19. I don’t often disagree with you on something Matt, but I do on this, and here’s why:

    1) The tips, while above the fold, don’t obscure the results in any way, shape or form.

    2) There’s nothing that really draws attention to them (no bold or different colour text, no different colour pastelly background, none of that).

    3) I learned how to speed read when I was 17. (It’s the only thing I remember from my notemaking class in high school.) So my eyes are trained to find what it is I’m looking for and read through the crap. Now I realize that doesn’t apply to all people (moreso one and two).

    4) You’ve made the mistake that intelligent, tech-savvy, experienced people make: you’re thinking like an intelligent, tech-savvy, experienced person, as would most of us who read this blog. The problem is that most people who use the Intarweb are not experienced; a large number of these people aren’t tech-savvy; and a large number of them aren’t intelligent people who can figure things out on their own. I would personally suggest that the majority of people fall into at least one of these three groups.

    For these people, I think you’d have to leave it in there. A toggle would be nice, but I wouldn’t say it’s a necessary feature by any stretch.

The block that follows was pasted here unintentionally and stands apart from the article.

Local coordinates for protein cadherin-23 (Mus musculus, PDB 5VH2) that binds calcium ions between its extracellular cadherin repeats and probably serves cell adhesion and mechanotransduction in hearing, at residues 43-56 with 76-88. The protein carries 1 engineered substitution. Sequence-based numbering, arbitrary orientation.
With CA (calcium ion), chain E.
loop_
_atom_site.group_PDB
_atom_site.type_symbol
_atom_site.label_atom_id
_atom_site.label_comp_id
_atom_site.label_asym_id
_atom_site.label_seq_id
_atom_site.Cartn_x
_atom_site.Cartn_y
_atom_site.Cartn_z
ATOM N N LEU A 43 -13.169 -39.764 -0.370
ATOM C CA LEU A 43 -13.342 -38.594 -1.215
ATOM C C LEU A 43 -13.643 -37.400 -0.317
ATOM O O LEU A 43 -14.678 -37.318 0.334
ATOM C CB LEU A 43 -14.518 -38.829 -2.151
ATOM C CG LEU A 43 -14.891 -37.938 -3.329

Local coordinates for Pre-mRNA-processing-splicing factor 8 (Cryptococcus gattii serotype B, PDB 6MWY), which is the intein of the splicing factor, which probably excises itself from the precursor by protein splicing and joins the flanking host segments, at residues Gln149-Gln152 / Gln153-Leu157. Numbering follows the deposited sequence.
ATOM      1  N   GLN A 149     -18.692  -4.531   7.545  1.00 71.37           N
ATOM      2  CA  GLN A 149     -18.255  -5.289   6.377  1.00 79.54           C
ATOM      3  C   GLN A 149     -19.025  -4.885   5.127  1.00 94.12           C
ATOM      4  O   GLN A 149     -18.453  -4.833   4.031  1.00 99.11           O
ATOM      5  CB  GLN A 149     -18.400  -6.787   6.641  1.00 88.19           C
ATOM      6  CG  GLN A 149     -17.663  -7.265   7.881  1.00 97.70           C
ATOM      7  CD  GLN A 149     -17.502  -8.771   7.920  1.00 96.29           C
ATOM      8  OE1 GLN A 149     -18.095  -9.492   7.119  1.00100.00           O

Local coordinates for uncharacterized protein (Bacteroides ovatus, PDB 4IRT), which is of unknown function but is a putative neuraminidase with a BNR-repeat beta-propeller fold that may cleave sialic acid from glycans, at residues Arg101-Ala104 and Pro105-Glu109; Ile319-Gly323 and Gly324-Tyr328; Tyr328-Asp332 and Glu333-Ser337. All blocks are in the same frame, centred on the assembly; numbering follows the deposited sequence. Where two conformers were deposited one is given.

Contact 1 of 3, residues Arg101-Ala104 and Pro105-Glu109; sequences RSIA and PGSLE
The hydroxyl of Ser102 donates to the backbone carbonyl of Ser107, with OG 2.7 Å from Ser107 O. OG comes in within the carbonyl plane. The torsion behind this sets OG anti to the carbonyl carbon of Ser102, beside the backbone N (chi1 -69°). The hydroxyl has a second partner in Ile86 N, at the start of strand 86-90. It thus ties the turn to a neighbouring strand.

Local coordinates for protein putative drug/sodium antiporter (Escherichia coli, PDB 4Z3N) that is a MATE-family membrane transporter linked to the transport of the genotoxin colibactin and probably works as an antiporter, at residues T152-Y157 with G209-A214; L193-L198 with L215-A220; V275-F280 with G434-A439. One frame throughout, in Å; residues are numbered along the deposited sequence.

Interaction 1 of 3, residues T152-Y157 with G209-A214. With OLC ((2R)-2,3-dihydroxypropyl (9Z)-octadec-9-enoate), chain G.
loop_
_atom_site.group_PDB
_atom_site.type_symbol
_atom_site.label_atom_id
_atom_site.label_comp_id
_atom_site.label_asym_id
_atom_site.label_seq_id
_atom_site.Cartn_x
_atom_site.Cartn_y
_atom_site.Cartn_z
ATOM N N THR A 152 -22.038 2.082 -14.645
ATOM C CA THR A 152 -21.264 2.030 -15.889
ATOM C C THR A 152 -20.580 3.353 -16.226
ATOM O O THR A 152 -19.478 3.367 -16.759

Besides, “upselling” features and ideas via the Tips section isn’t anywhere near as bad as the constant upselling that goes on everywhere else these days. Anyone else gone to the movie theatre and bought a swimming pool full of watered-down Pepsi for $7.96 lately?

  20. watever

    Do we have 2 love you just because we have MSFT or YHOO ??

  21. Welcoming this feedback and having this discussion is the right path to take I think. I started at Yahoo! in 2000. One of the reasons I wanted to work there so much was that they were a company I believed in, much like people believe in Google today. One of the things that impressed me most was that at the bottom of your search results you could click a link that would automatically perform your search on other engines around the web (Altavista, lycos, excite, etc.). That really said to me that this is a company interested in getting people the best information on the web.

    After the stock dropped, little things like that slowly went away and (at least in the areas of the company I worked in) expressing that you thought that was the wrong way to go was not a good idea. People would look at you like you were a foolish child with no understanding of how the world worked. The then CEO Tim Koogle (I know, weird foreshadowing on the last name there) made the mission statment: “To make Yahoo! the only place that anyone in the world would have to go to find and get connected to anything or anybody.” and the attitiude became more and more, how do we keep them in the Yahoo! network.

    I see why this decision was made but I think a much more sustainable approch to changes like this is to be open to turning it off if the results arent as good or better.

    It appears Google is willing to do this which is why they are slowly seducing a die hard Yahoo!.